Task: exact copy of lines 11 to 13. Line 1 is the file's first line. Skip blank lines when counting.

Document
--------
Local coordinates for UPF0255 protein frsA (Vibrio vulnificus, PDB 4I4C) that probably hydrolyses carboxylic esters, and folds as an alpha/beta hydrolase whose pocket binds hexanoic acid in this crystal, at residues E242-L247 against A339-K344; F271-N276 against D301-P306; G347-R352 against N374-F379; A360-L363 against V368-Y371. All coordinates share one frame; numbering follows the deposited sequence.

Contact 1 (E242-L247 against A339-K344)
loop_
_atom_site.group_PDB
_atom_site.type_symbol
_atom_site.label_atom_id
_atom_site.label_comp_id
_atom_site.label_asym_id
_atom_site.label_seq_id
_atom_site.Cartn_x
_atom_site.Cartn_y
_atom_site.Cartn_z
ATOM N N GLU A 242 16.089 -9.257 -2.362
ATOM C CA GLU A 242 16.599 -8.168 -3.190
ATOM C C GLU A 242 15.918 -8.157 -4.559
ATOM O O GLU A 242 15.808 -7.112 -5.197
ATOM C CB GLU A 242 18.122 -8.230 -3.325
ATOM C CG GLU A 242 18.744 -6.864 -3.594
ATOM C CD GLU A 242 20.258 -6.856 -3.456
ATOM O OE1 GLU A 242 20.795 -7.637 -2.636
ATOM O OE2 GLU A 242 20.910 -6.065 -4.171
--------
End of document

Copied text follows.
_atom_site.Cartn_y
_atom_site.Cartn_z
ATOM N N GLU A 242 16.089 -9.257 -2.362